This is an unusual pattern for a Windows installer, almost certainly rigged in order to allow minimal-privilege user accounts on corporate networks to install and run Chrome ... under the radar of IT or management policy, if need be.

The question is whether this is inherently a security problem.

On one hand, I've read posts pointing out that this setup leaves the executable vulnerable to other executables that run with the user's permissions. This means another app could replace Chrome with a compromised Chrome, and the user would never know. At the same time, if Chrome can install, then any other malware could install itself the same way -- set itself up to launch under HKCU/.../CurrentVersion/Run, and sit in the background doing anything it wanted (like listen to keystrokes for another HWND). Then again, being in the user's browser might make snarfing credentials and scripting their use (or taking advantage of an auth cookie being present) a lot easier. The point is that a traditional executable under Program Files should be less vulnerable -- a nonprivileged user account can't rewrite those files.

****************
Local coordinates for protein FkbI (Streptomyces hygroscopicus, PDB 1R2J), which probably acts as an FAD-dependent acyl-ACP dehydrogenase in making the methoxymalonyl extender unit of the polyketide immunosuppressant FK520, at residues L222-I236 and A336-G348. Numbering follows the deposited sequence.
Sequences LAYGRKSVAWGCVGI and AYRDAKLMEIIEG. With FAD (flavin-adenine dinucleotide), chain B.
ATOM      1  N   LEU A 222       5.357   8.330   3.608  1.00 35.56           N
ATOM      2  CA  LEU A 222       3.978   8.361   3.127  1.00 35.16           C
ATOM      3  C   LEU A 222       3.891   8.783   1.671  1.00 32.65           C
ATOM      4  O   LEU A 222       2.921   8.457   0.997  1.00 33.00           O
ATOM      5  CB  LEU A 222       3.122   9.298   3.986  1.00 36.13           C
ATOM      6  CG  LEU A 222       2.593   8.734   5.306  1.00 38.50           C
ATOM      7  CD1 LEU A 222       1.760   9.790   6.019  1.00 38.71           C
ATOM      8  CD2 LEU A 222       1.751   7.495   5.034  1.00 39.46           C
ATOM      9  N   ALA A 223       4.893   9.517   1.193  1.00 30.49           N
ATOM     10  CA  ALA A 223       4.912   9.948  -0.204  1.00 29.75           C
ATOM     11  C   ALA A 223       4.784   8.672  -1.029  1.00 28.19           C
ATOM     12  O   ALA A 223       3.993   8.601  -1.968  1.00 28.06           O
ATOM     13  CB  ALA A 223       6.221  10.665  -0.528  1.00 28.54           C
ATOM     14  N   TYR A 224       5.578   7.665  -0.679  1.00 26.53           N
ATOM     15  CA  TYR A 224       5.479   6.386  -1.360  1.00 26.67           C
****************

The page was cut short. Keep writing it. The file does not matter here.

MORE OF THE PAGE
On the other hand ... this is not terribly unlike the install/run routine on *nix servers. If I'm a "regular" user, I'm not installing to /usr/bin, I'm just untarring in a local directory, possibly building, and then running the binary. Of course a user doing this is likely more sophisticated than general Windows users, and fewer *nix end users means less malware at the moment.

Wednesday, September 03, 2008

Always-On JavaScript Mildly Disturbing

Google Chrome doesn't have a switch to turn off or restrict scripts. While this might be an upcoming feature, my guess is that Chrome is about "running" web 2.0 apps, and so JavaScript is considered essential.

Well, maybe that's ok if the security model around JavaScript execution is as fantastic as the comic book suggests.

On the other hand, the launch of this browser featuring a well-known security flaw (admittedly not a JavaScript flaw) makes me a less comfortable about always-100% script execution.